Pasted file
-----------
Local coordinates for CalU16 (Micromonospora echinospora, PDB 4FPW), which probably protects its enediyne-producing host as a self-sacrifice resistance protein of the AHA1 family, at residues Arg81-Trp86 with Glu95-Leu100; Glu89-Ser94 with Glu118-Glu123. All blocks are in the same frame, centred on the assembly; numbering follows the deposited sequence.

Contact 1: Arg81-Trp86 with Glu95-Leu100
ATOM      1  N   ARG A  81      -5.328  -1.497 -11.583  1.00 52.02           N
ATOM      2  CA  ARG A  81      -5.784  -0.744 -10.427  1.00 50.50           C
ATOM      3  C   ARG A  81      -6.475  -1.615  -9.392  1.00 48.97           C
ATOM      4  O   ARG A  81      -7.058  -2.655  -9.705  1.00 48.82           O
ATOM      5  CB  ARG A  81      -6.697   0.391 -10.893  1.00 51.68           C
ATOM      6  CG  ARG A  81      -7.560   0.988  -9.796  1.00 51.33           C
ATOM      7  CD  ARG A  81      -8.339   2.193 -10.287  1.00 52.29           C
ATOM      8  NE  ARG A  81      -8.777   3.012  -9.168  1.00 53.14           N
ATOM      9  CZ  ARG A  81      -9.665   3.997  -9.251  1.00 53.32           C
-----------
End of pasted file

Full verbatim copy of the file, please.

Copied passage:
Local coordinates for CalU16 (Micromonospora echinospora, PDB 4FPW), which probably protects its enediyne-producing host as a self-sacrifice resistance protein of the AHA1 family, at residues Arg81-Trp86 with Glu95-Leu100; Glu89-Ser94 with Glu118-Glu123. All blocks are in the same frame, centred on the assembly; numbering follows the deposited sequence.

Contact 1: Arg81-Trp86 with Glu95-Leu100
ATOM      1  N   ARG A  81      -5.328  -1.497 -11.583  1.00 52.02           N
ATOM      2  CA  ARG A  81      -5.784  -0.744 -10.427  1.00 50.50           C
ATOM      3  C   ARG A  81      -6.475  -1.615  -9.392  1.00 48.97           C
ATOM      4  O   ARG A  81      -7.058  -2.655  -9.705  1.00 48.82           O
ATOM      5  CB  ARG A  81      -6.697   0.391 -10.893  1.00 51.68           C
ATOM      6  CG  ARG A  81      -7.560   0.988  -9.796  1.00 51.33           C
ATOM      7  CD  ARG A  81      -8.339   2.193 -10.287  1.00 52.29           C
ATOM      8  NE  ARG A  81      -8.777   3.012  -9.168  1.00 53.14           N
ATOM      9  CZ  ARG A  81      -9.665   3.997  -9.251  1.00 53.32           C